An activist promoting new ideas, future design, future tectonics. Someone who never settles for what has already been created.

-Druce, Texas A&M

To strike a balance among client needs, environmental considerations (both in terms of sustainability and in terms of urbanism), and formal development.

-Larkin, Harvard University

The architect must observe and be patient rather than presuppose an approach or impose an aesthetic. S/he must actively engage the local community to achieve regenerative solutions that educate, empower, and enhance lives. Ideas are effects of social institutions but have reflexively productive realities. Thus, through awareness and conscious effort, I believe the architect has the power to redefine social and environmental paradigms.

-Caitlin Baiada, Cornell University, NYC

_To curate a space in service of a community. To redeem that which would otherwise fall into banality, laxity, thoughtlessness._– Amanda Iglesias, Wheaton College, Washington DC

There is no such thing as an architect who can dictate the architectural design and construction process – just one who can use his or her verbal and visual language to convince others to follow.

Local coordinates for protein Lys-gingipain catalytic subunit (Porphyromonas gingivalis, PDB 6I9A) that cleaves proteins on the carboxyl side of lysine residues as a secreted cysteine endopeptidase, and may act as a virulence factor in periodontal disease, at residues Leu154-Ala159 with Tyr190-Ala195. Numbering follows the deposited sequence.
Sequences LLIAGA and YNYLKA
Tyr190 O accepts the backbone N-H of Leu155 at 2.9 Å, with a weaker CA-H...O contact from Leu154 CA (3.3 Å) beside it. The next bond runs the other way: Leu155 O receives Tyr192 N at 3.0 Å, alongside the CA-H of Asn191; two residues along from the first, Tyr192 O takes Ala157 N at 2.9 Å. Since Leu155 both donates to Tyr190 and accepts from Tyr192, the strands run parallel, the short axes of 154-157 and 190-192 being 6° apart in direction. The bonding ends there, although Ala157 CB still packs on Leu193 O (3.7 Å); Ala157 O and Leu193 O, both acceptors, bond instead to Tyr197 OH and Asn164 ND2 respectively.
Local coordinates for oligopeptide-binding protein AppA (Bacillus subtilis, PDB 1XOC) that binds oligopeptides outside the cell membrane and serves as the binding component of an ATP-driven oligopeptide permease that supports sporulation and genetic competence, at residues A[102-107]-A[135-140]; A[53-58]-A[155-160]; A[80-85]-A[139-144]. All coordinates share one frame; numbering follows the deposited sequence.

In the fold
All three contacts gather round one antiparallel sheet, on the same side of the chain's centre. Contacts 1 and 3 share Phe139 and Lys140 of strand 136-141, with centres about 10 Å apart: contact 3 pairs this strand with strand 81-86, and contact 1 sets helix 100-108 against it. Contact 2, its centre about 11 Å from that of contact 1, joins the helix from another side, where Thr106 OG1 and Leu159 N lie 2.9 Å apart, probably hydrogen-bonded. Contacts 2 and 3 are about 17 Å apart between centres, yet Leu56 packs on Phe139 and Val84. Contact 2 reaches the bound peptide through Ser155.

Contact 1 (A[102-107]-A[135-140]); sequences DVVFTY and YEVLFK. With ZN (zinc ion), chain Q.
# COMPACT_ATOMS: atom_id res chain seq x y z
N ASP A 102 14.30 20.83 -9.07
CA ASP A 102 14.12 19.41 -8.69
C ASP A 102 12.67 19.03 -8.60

What does it mean to produce radical work?

Radical work generally has some misgivings or controversies that go along with it. This is because it challenges people to think or see in a different way in order to understand this work.

– Meghan, University of Michigan, Michigan/Madrid

To create something that does not necessarily conform to the standards that current work is judged upon, but forces the standards to change because of its influence.

-Phineas, Carnegie Mellon„ Los Angeles

For me, radical work these days is work where the architect’s signature is subverted in favor of the problem to be solved.  There are too many sore thumbs and not enough quietly lovely buildings going up.

-Alexandra, Yale, Brooklyn